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September 18, 2019

European Commission launches 39 State-aid investigations on Belgian “excess profit” tax rulings

Executive summary

On 16 September 2019, the European Commission (the Commission) announced that it will conduct 39 individual in-depth investigations in relation to tax rulings received by companies operating in Belgium allowing them to reduce their tax liability on “excess profits,” i.e., profits exceeding an arm’s-length profit level derived from being part of a multinational group. The Commission previously found that the rulings create an illegal State-aid scheme,1 also ordering that the aid granted be recovered from the beneficiaries.2 But the General Court subsequently rejected this decision,3 spurring the Commission to conduct further examination.

Detailed discussion


While companies are taxed on the profit recorded from activities in Belgium, the Belgian tax code allows a reduction of their tax base by the amount of the so-called “excess profits” that, based on a transfer pricing analysis, are demonstrated to exceed an arm’s-length profit level and arise from being part of a multinational group.

Thirty-nine companies received rulings from the Belgian tax authority for this reduction. The amount of the reduction was very fact-dependent for each individual case and was determined based on a transfer pricing analysis.

The Commission believes that, by issuing theses rulings and discounting excess profits from the tax base, Belgian authorities misapplied the tax code in favor of certain companies while disadvantaging those without such rulings. While rulings that confirm tax arrangements are permissible, rulings that grant an advantage to specific companies may distort competition within the European Union’s (EU’s) Single Market and run afoul of State-aid rules.

After an in-depth investigation of the overall excess profits tax exemption, the Commission determined in January 2016 that the tax rulings were an illegal aid scheme under EU State-aid rules and ordered Belgium to recoup the proceeds. In February 2019, the General Court annulled the Commission’s decision, holding that the Commission had failed to establish the existence of an aid scheme, but did not opine on whether the scheme was illegal and confirmed that it is within the Commission’s purview to determine. The Commission has appealed the decision, and its preliminary view is that, by discounting “excess profits” from the beneficiaries’ tax base, the tax rulings under investigation selectively misapplied the Belgian income tax code. In particular, the Commission has concerns that the rulings endorsed unilateral downward adjustments of the beneficiaries’ tax base, although the legal conditions were not fulfilled.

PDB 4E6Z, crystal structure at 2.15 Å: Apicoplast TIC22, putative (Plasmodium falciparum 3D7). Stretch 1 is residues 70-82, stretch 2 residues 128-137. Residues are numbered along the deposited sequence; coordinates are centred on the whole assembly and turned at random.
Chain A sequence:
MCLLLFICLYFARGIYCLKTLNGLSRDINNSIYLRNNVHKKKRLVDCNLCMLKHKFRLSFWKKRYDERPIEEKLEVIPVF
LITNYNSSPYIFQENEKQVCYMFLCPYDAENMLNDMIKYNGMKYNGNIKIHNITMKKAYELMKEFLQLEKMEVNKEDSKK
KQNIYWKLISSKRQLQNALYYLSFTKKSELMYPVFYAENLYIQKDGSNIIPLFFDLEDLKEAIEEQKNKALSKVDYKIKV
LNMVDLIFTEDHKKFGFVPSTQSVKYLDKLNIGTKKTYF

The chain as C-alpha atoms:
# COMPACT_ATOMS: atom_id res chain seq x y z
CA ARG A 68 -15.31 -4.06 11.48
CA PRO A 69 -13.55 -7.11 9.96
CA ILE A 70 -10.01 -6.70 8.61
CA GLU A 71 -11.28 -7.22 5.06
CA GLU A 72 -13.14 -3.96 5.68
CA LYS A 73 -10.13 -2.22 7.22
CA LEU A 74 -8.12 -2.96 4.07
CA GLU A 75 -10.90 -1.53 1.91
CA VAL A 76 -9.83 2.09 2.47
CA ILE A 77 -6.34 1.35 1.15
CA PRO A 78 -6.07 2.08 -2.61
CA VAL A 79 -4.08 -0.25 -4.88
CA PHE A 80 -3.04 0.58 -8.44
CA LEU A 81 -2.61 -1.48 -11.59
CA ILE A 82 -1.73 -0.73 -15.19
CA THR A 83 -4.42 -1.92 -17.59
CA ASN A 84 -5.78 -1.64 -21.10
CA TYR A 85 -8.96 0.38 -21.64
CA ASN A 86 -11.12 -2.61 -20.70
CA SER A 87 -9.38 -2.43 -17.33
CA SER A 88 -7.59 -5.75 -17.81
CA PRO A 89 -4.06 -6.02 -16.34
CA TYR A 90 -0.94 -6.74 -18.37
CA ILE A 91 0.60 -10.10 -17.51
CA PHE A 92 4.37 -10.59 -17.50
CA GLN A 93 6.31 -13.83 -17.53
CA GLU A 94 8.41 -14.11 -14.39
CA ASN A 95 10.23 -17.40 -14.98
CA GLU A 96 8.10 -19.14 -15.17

New investigations

As the General Court confirmed that the Commission may determine whether the excess profit tax exemptions violate State-aid rules but that it had not proven that the exemptions did so, the Commission is undertaking the new, separate investigations to more fully assess each of the 39 rulings individually.

Describing the development, Commissioner Margrethe Vestager, in charge of competition policy, said that: “We [the Commission] are concerned that the Belgian “excess profit” tax system granted substantial tax reductions only to certain multinational companies that would not be available to companies in a comparable situation. Following the General Court’s guidance, we have decided to open separate State aid investigations to assess the tax rulings. We also await further clarity from the European Court of Justice on the existence of an aid scheme.”


The decision of the Commission illustrates its readiness to continue its State-aid investigations. The opening of the in-depth investigations gives Belgium one month to respond to the EC’s opening decisions. The opening decision will be published in the Official Journal of the EU (likely in a few months), after which individual taxpayers will have one month to submit their comments.



2. See EU Commission, press release, IP/16/42.

3. Judgment of the General Court, 14 February 2019,;jsessionid=57177CDBB93A04857674E974E707792A?text=&docid=210761&pageIndex=0&doclang=EN&mode=lst&dir=&occ=first&part=1&cid=13546940.

For additional information with respect to this Alert, please contact the following:

EY Belgium, Brussels
  • Steven Claes |
Ernst & Young GmbH Wirtschaftsprüfungsgesellschaft, Munich
  • Klaus von Brocke |
Ernst & Young LLP (United Kingdom), London
  • Chris Sanger |
Ernst & Young LLP (United States), New York
  • Jean-Charles van Heurck |
Ernst & Young LLP (United States), Washington, DC
  • Rob Thomas | 



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